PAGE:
Methods like fluorescence activated cell sorting (FACS) or Immunohistochemistry (IHC)-staining have been used as a gold standard to estimate the immune cell content within a sample, however these methods are limited in their scalability and by the availability of good antibodies against the cell type markers. High throughput transcriptomic methods allow to get a transcriptional landscape in the sample with a relatively small amount of material that can be extremely limited in clinical settings (e.g. tumor biopsies), which led to high utility of methods like RNA-seq and microarrays to characterize patient tumor samples. However, RNA-seq does not provide a detailed information on a cellular composition of a sample, which then has to be inferred using computational techniques.
Such methods can, in general, be classified in two categories:
Marker gene based approaches (a) are based on a list of genes (signature), that are characteristic for a cell type. By looking at the expression values of signature genes, every cell type is quantified independently, either using the gene expression values directly (MCP-counter) or by performing a statistical test for enrichment of the signatures (xCell).
Deconvolution methods (b) formulate the problem as a system of equations that describe the gene expression of a sample as the weighted sum of the contributions of the different cell types. By solving the inverse problem, cell type fractions can be inferred given a signature matrix and the mixed gene expression. This can be accomplished using \(\nu\)-Support Vector Regression (SVR) (CIBERSORT) constrained least square regression (quanTIseq, EPIC) or linear least square regression (TIMER).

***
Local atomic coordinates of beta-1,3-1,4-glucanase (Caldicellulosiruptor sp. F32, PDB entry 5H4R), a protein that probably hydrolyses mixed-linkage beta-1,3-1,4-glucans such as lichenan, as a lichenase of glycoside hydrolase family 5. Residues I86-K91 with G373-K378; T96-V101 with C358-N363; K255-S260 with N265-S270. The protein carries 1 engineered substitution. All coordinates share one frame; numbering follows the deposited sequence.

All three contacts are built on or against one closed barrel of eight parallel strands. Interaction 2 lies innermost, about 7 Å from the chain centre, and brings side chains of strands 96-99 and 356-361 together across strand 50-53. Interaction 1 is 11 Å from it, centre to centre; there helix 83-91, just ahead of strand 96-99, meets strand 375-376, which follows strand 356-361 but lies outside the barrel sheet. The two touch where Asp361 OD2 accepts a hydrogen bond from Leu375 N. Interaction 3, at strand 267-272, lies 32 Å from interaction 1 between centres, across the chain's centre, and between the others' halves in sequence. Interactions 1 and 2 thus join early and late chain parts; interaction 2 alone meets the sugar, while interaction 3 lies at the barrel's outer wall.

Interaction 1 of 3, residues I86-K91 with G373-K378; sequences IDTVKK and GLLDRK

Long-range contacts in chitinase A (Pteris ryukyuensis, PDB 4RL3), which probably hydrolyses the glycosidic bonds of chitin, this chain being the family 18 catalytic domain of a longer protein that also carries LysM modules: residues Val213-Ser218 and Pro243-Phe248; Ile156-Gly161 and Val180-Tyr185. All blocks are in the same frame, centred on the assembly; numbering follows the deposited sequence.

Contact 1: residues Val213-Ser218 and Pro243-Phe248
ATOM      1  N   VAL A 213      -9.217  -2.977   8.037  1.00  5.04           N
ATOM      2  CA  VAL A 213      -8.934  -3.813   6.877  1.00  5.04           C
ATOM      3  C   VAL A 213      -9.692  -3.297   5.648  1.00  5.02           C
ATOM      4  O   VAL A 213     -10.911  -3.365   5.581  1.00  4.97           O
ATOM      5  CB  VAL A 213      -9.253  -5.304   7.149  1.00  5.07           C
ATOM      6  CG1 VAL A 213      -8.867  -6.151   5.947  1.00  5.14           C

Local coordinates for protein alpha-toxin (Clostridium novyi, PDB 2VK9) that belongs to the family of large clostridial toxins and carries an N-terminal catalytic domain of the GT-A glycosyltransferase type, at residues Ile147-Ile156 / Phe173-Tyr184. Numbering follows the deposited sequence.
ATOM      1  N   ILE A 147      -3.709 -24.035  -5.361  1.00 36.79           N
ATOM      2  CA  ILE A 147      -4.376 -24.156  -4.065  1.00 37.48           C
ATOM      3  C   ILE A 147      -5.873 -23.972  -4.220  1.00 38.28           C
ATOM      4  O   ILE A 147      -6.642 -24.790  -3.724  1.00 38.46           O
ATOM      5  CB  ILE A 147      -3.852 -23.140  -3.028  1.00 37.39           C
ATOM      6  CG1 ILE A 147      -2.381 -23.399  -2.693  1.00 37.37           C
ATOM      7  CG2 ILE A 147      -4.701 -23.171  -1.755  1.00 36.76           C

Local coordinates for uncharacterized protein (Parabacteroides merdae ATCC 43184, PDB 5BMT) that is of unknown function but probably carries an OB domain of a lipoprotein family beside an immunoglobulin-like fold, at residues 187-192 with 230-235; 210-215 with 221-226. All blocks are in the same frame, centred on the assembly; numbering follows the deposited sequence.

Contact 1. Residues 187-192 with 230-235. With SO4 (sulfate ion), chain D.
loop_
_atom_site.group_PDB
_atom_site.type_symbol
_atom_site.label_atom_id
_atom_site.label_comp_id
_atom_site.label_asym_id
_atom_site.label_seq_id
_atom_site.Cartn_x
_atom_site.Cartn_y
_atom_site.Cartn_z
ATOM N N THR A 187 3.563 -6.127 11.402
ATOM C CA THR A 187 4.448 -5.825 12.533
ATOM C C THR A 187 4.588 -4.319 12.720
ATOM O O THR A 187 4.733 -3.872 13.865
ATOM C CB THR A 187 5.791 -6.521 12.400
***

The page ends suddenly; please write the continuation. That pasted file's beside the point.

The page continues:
For more information, check out the review by Finotello and Trajanoski (2018).
The input data is a
sample gene expression matrix. In general values should be
For xCell and MCP-counter this is not so important. xCell works on the ranks of the gene expression only and MCP-counter sums up the gene expression values.
Rownames are expected to be HGNC gene symbols. Instead of a matrix, immunedeconv also supports ExpressionSets (see below).
This package gives you easy access to these methods. To run a method with default options, simply invoke
gene_expression_matrix is a matrix with genes in rows and samples in columns. The rownames must be HGNC symbols and the colnames must be sample names. The method can be one of
quantiseq timer cibersort cibersort_abs mcp_counter xcell epic
For this example, we use a dataset of four melanoma patients from Racle et al. (2017).
res = deconvolute(immunedeconv::dataset_racle$expr_mat, "quantiseq") knitr::kable(res, digits=2)
|T cell CD4+ (non-regulatory)||0.01||0.44||0.00||0.38|
|T cell CD8+||0.00||0.03||0.09||0.05|
|T cell regulatory (Tregs)||0.02||0.10||0.06||0.06|
|Myeloid dendritic cell||0.00||0.00||0.00||0.00|
CIBERSORT is only freely available for academic users and could not be directly included in this package. To use CIBERSORT with this package, you need to register on the cibersort website, obtain a license, and download the CIBERSORT source code.
The source code package contains two files, that are required:
Note the storage location of these files. When using
immunedeconv, you need to tell the package where it can find those files:
library(immunedeconv) set_cibersort_binary("/path/to/CIBERSORT.R") set_cibersort_mat("/path/to/LM22.txt")
Afterwards, you can call
deconvolute(your_mixture_matrix, "cibersort") # or 'cibersort_abs'
as for any other method.
TIMER uses indication-specific reference profiles. Therefore, you must specify the tumor type when running TIMER:
indications needs to be a vector that specifies an indication for each sample (=column) in the mixture matrix. The indications supported by TIMER are